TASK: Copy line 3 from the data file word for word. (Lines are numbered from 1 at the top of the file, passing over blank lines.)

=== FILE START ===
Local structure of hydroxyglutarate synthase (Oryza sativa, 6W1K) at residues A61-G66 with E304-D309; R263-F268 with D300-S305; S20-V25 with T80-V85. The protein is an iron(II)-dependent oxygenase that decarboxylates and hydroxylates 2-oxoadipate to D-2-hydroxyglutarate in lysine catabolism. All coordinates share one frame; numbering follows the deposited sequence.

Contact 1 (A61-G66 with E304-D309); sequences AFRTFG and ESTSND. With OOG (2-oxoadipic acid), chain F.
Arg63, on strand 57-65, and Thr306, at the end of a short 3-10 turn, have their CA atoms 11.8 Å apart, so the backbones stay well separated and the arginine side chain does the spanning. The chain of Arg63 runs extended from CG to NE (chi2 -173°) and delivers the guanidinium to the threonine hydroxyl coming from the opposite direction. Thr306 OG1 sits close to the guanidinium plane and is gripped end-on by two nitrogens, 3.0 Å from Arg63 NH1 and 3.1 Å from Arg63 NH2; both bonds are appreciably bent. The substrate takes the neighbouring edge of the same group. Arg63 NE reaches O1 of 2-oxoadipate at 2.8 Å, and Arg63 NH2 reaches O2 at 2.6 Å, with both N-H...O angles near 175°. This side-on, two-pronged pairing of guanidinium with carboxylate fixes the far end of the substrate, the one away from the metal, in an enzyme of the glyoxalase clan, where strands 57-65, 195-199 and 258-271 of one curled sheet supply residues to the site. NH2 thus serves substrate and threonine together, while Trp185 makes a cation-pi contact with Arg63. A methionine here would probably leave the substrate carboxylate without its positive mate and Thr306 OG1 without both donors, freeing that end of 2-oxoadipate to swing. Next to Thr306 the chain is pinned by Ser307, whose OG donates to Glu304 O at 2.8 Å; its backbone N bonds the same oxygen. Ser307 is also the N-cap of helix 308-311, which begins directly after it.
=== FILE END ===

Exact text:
Arg63, on strand 57-65, and Thr306, at the end of a short 3-10 turn, have their CA atoms 11.8 Å apart, so the backbones stay well separated and the arginine side chain does the spanning. The chain of Arg63 runs extended from CG to NE (chi2 -173°) and delivers the guanidinium to the threonine hydroxyl coming from the opposite direction. Thr306 OG1 sits close to the guanidinium plane and is gripped end-on by two nitrogens, 3.0 Å from Arg63 NH1 and 3.1 Å from Arg63 NH2; both bonds are appreciably bent. The substrate takes the neighbouring edge of the same group. Arg63 NE reaches O1 of 2-oxoadipate at 2.8 Å, and Arg63 NH2 reaches O2 at 2.6 Å, with both N-H...O angles near 175°. This side-on, two-pronged pairing of guanidinium with carboxylate fixes the far end of the substrate, the one away from the metal, in an enzyme of the glyoxalase clan, where strands 57-65, 195-199 and 258-271 of one curled sheet supply residues to the site. NH2 thus serves substrate and threonine together, while Trp185 makes a cation-pi contact with Arg63. A methionine here would probably leave the substrate carboxylate without its positive mate and Thr306 OG1 without both donors, freeing that end of 2-oxoadipate to swing. Next to Thr306 the chain is pinned by Ser307, whose OG donates to Glu304 O at 2.8 Å; its backbone N bonds the same oxygen. Ser307 is also the N-cap of helix 308-311, which begins directly after it.